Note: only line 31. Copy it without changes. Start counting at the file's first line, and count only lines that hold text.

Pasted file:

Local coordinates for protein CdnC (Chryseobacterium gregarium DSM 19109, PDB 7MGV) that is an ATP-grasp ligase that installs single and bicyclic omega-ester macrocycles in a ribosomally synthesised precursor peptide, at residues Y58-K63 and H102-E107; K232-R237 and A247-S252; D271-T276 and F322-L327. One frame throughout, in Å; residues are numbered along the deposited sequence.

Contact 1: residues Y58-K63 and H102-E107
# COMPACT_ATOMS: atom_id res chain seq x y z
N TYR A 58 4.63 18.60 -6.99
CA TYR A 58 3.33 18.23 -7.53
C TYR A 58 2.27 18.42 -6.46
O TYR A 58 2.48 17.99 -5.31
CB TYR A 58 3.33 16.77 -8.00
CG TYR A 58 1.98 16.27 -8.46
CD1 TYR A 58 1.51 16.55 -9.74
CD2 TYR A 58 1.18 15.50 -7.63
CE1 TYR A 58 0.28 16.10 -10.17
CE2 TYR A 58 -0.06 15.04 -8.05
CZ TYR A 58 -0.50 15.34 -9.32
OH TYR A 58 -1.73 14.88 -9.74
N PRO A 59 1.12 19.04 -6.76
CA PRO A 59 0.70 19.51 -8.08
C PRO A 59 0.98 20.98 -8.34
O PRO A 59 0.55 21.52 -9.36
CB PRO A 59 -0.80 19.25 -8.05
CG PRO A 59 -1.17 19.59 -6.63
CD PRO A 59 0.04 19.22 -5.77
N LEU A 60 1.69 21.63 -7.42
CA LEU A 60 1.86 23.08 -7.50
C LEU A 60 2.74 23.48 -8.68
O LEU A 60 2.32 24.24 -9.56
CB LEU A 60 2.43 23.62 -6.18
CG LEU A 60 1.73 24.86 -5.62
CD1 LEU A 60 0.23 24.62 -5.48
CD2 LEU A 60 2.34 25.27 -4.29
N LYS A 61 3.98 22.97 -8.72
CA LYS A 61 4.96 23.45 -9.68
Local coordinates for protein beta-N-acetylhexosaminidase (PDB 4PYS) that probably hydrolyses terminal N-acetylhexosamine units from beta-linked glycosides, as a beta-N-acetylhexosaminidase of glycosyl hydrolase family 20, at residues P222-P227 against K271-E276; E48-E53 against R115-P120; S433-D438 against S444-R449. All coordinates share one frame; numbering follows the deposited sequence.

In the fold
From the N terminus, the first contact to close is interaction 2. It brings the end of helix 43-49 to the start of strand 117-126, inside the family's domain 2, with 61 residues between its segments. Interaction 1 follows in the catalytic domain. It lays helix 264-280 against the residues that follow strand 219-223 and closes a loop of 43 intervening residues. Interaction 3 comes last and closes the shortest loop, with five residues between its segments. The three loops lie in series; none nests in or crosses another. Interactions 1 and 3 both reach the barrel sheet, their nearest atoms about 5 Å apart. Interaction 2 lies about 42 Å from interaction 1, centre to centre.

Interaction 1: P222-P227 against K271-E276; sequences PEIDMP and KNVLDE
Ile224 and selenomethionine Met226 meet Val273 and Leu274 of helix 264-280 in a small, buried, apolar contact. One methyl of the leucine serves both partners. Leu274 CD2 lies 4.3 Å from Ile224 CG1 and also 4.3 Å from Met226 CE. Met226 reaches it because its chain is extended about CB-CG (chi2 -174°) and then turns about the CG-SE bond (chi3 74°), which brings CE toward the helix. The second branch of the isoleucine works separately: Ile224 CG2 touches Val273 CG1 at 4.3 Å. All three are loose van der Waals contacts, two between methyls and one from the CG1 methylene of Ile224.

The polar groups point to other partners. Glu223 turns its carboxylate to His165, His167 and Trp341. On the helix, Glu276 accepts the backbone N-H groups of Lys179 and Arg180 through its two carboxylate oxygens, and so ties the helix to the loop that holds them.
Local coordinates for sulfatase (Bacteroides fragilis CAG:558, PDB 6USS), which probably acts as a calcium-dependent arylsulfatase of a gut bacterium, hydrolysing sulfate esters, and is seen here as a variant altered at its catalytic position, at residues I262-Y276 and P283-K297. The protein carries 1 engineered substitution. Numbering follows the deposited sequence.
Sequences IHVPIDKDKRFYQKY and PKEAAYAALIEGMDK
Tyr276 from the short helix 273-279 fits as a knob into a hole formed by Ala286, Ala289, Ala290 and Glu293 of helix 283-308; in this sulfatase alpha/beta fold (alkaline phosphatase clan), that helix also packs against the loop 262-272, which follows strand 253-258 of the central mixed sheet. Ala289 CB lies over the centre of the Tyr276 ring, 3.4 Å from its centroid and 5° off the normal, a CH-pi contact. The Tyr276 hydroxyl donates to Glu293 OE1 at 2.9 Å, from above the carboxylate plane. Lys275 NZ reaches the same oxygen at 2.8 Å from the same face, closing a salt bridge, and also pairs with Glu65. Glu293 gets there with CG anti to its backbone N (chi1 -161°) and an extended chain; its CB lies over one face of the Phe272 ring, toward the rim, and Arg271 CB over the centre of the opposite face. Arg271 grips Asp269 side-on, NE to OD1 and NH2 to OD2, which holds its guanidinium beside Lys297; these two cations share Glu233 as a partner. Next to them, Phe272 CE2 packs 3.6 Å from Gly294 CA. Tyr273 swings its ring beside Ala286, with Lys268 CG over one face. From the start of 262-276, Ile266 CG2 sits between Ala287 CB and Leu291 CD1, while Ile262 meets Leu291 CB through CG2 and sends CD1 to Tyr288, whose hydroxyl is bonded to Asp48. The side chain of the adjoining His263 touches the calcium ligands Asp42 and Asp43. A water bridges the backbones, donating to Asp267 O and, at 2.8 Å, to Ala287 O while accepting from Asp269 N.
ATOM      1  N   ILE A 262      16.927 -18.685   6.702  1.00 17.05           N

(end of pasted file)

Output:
N LYS A 61 3.98 22.97 -8.72